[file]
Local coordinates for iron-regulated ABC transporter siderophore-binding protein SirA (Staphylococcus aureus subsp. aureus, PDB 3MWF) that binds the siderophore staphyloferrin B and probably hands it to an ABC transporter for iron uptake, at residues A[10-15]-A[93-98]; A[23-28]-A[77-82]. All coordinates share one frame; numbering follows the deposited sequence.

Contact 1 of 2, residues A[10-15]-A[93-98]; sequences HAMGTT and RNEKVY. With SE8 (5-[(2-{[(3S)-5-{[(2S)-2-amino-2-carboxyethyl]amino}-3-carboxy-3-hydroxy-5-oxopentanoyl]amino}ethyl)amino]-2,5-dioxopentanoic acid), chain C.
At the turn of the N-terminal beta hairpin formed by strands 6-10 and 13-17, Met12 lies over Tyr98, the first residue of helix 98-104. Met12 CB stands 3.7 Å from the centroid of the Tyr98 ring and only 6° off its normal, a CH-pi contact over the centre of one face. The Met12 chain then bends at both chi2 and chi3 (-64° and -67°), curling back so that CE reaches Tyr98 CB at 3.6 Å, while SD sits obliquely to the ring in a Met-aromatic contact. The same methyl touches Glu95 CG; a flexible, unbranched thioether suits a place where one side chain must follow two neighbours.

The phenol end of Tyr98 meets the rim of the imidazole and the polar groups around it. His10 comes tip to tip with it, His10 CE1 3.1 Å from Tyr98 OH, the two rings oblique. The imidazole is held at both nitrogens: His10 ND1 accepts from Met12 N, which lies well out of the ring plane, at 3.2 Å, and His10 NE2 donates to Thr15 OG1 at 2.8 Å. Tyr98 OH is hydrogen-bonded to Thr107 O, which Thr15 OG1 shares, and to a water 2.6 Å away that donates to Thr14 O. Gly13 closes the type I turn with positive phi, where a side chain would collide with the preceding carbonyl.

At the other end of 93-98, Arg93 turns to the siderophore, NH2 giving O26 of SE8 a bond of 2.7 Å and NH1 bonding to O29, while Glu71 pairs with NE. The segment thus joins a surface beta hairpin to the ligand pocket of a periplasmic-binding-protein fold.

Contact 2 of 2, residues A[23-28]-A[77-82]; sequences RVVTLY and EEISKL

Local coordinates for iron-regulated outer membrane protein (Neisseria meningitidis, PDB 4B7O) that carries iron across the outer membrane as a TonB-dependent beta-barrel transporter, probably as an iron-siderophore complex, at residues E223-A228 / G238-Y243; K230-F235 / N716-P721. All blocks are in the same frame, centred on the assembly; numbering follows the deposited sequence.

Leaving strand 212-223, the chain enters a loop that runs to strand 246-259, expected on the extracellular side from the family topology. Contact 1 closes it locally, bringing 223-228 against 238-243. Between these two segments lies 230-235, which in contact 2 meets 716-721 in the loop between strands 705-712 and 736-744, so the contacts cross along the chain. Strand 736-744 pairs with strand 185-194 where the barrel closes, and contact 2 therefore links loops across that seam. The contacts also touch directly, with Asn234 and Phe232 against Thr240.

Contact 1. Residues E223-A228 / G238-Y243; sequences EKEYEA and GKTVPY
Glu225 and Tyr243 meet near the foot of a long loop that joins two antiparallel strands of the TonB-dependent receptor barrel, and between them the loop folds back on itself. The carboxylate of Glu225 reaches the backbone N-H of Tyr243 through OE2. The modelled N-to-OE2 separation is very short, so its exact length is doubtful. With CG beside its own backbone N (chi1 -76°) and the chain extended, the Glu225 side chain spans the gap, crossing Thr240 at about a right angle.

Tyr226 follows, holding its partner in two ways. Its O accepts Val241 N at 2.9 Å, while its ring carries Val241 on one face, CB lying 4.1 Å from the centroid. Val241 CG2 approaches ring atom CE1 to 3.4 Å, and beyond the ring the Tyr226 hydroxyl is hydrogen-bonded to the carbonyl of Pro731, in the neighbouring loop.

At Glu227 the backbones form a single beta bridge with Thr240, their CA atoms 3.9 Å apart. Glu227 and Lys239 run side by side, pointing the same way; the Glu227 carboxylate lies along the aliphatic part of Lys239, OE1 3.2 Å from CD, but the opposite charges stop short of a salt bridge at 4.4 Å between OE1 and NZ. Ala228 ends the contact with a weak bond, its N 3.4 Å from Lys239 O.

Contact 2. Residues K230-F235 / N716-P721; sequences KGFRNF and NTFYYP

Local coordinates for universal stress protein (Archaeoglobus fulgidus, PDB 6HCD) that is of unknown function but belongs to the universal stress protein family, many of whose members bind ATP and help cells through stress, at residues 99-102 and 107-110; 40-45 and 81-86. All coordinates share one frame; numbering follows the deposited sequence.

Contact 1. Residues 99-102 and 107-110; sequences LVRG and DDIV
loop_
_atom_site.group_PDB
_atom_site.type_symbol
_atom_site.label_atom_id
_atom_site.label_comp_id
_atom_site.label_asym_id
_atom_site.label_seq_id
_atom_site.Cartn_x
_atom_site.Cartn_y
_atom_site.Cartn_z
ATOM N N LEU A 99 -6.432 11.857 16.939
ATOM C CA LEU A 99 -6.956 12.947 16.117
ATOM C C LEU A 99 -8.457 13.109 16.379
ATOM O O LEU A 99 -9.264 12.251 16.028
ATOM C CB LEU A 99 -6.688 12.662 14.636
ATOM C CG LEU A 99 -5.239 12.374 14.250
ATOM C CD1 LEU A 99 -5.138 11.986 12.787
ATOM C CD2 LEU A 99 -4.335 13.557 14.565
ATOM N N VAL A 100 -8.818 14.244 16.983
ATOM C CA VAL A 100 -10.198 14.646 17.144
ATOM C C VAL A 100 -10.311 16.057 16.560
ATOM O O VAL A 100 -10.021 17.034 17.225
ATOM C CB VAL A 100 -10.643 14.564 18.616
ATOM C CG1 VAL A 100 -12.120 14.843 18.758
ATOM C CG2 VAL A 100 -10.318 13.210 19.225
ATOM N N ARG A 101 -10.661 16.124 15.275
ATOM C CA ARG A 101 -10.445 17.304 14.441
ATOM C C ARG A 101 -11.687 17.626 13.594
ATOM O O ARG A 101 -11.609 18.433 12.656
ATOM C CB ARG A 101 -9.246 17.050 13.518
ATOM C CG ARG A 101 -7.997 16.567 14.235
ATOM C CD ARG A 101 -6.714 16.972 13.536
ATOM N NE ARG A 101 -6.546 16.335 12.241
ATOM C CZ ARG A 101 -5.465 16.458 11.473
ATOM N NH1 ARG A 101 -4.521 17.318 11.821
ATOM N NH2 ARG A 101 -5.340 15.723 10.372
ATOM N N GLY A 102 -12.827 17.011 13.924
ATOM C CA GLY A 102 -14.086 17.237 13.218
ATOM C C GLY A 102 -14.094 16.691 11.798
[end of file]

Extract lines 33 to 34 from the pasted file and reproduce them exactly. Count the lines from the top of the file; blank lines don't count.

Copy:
ATOM C CD2 LEU A 99 -4.335 13.557 14.565
ATOM N N VAL A 100 -8.818 14.244 16.983